Too much punishment breeds bitterness and resentment, which in turn prevent learning from taking place effectively. Most schools will find a balance between positive and punishing discipline. This is most obvious in the common point system, where points are taken away for bad behaviour very much like driving licences but also added to reward good behaviour. This leaves the door open for children to redeem themselves and so, rather than feeling discouraged by a definite punishment, they seek to put things right all the time.
Some schools, especially British ones, only use the point system for rewards, whereas others, often more traditional French ones, use points solely as penalty. It is a philosophy that will seep into all aspects of the school life, including assessment methods. The local Swiss and French marking methods fall into the punishing category. Students are expected to match certain criteria in their assignments and marks are taken away where errors are made.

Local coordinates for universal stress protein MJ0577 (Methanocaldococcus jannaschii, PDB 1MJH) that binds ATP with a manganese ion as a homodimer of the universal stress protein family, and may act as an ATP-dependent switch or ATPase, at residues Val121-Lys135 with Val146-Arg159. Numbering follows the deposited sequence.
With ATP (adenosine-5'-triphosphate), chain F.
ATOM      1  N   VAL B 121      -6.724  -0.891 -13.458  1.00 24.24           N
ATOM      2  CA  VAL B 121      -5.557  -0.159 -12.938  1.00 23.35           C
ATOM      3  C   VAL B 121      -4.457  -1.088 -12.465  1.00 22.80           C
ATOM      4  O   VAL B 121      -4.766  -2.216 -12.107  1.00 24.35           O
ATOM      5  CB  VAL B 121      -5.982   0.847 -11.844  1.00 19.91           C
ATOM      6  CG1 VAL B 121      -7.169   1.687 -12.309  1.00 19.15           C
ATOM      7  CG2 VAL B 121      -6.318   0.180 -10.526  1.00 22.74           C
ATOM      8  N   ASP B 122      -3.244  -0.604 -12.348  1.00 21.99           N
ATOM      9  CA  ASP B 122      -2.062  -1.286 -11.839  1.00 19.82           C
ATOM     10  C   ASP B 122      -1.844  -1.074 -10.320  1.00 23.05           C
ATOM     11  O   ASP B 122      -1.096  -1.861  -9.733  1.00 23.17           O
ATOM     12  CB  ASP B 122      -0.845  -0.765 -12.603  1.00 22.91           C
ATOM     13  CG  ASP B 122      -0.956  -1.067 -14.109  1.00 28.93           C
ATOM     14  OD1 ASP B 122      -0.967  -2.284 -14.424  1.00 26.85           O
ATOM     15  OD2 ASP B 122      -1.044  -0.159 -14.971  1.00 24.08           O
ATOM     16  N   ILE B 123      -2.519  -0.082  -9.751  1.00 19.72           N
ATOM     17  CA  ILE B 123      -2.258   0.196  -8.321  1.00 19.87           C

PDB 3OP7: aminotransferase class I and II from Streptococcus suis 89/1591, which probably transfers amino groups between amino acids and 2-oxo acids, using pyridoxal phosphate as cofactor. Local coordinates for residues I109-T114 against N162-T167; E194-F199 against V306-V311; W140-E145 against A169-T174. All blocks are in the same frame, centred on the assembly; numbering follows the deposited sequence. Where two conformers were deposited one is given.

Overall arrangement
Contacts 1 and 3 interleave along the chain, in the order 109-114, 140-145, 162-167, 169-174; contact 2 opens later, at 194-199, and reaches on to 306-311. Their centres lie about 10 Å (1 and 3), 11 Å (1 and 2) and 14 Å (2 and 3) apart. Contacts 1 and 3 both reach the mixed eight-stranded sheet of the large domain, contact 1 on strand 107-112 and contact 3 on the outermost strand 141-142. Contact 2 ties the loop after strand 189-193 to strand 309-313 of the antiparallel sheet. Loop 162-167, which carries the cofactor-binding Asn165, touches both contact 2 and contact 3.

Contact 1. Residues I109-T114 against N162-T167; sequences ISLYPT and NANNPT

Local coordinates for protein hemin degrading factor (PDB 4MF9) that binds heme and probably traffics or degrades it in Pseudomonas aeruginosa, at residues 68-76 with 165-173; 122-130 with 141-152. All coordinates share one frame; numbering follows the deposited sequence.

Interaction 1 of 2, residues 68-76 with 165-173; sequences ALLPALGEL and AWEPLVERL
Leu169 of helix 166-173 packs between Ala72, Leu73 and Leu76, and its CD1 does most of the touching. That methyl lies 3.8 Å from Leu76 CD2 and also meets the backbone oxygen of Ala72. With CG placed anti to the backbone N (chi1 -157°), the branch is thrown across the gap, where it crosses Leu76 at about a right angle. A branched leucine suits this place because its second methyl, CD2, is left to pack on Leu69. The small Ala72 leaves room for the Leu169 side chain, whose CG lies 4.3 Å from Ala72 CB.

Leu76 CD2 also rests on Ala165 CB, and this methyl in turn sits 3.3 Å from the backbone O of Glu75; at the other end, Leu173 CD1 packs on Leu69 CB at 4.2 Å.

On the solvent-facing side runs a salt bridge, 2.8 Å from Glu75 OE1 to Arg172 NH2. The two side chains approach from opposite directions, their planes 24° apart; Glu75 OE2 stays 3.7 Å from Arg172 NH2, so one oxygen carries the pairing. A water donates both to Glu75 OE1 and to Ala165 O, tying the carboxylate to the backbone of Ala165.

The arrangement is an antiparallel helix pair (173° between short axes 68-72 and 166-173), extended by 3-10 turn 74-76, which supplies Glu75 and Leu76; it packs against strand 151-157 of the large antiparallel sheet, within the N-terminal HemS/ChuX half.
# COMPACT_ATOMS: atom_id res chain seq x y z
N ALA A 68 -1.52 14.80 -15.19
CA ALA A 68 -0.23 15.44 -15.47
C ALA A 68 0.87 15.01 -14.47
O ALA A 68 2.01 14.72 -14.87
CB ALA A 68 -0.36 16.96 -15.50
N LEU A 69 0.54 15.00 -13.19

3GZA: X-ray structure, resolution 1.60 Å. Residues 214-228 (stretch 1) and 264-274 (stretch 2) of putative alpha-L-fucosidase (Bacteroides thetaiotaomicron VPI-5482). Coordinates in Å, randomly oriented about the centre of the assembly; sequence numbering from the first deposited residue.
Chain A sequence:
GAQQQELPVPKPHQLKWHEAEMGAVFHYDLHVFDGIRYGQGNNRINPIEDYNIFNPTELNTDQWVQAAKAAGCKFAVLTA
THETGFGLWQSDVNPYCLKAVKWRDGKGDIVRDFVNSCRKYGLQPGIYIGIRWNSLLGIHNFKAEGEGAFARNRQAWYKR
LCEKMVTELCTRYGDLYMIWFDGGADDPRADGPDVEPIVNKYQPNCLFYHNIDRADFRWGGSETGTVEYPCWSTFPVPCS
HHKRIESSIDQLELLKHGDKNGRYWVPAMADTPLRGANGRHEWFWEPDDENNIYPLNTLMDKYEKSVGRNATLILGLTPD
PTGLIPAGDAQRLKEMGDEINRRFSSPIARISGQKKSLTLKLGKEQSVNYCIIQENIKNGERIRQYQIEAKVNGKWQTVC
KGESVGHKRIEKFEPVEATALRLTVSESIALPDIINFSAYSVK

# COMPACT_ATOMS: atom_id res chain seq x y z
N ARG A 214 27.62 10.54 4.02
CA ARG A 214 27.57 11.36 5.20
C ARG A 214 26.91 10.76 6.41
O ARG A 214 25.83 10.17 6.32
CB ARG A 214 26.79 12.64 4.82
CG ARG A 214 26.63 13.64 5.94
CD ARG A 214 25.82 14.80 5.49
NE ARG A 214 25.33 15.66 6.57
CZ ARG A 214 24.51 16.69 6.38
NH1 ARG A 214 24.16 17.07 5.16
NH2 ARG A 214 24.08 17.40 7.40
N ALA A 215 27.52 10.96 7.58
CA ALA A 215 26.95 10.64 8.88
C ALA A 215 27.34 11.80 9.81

Pages riddled with their work crossed out and only their mistakes highlighted in red can only demotivate a child. The IB programme and English curriculum, on the other hand, base the assessment criteria on awarding marks for good work.
In such a system, feedback will mainly be given on what has been done correctly. This is so the student can reproduce what he has done right, and will be given advice on how to boost his marks in future assignments. Ultimately, what works for one child may not work for another, and the success of an education system will depend on the quality of the balance between reward and punishment, which most teachers naturally provide, regardless of culture.
Punishment suits children who seek firm guidance, reward helps fragile individuals blossom. The role of parents, teachers and schools is to find the right approach for each particular situation. When children grow up, they go out in life as the product of their education. As the late poet U. Fanthorpe illustrates in her poem, the way we were disciplined at school marks us deeply and the puzzled child we were remains within us, wide-eyed and seeking answers. More from International School Parent Find more articles like this here: www.
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Discipline and Detention: Looking Back at School in the 1950s